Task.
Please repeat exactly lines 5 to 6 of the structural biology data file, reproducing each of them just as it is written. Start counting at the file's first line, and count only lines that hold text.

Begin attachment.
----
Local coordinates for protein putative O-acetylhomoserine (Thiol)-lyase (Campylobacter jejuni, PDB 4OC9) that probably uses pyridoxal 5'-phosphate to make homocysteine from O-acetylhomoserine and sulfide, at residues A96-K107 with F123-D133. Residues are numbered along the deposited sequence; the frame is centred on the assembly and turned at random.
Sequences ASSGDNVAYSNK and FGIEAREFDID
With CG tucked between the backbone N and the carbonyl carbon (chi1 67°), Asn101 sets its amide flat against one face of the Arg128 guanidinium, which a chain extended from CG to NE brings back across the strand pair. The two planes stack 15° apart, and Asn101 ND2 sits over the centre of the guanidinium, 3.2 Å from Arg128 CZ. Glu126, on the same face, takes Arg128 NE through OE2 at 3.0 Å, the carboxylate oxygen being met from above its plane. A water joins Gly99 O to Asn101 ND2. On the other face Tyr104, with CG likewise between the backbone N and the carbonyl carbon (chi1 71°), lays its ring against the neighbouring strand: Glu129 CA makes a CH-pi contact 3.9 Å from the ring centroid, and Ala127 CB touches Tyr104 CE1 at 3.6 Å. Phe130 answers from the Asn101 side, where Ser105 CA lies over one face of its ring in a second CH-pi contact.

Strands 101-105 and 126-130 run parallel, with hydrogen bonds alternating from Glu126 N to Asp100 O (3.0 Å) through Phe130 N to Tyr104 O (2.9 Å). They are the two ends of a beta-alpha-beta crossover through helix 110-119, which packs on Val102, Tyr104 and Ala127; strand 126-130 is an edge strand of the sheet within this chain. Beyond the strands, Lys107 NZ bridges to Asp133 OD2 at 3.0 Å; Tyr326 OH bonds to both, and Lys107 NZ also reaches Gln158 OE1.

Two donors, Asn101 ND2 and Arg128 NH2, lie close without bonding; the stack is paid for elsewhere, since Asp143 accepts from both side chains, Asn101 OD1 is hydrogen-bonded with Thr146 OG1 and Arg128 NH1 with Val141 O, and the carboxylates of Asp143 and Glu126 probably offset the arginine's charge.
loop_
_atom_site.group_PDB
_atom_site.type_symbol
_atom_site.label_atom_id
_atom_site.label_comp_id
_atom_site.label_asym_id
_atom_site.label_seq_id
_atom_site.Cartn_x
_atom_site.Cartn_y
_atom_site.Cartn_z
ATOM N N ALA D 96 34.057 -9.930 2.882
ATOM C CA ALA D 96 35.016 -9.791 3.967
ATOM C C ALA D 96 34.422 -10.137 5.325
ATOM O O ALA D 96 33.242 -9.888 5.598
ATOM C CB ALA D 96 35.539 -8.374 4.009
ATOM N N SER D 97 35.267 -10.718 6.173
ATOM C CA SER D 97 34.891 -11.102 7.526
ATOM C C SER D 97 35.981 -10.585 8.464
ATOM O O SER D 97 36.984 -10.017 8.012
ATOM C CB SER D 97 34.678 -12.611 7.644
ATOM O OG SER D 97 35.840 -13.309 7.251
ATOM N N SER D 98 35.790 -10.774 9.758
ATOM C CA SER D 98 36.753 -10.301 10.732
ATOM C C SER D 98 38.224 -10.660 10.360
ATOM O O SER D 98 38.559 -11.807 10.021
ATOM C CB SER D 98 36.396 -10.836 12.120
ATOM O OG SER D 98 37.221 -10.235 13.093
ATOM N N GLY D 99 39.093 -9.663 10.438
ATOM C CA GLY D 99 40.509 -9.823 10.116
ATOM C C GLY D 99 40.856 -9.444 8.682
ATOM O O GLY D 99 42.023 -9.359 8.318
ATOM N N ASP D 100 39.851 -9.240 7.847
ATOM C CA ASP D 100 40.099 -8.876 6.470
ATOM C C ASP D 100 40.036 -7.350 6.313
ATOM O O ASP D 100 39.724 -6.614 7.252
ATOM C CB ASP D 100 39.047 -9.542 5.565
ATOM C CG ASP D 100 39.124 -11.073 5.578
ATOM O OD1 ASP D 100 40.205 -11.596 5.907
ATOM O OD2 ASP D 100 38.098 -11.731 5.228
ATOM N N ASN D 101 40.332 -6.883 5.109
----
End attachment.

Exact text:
Two donors, Asn101 ND2 and Arg128 NH2, lie close without bonding; the stack is paid for elsewhere, since Asp143 accepts from both side chains, Asn101 OD1 is hydrogen-bonded with Thr146 OG1 and Arg128 NH1 with Val141 O, and the carboxylates of Asp143 and Glu126 probably offset the arginine's charge.
loop_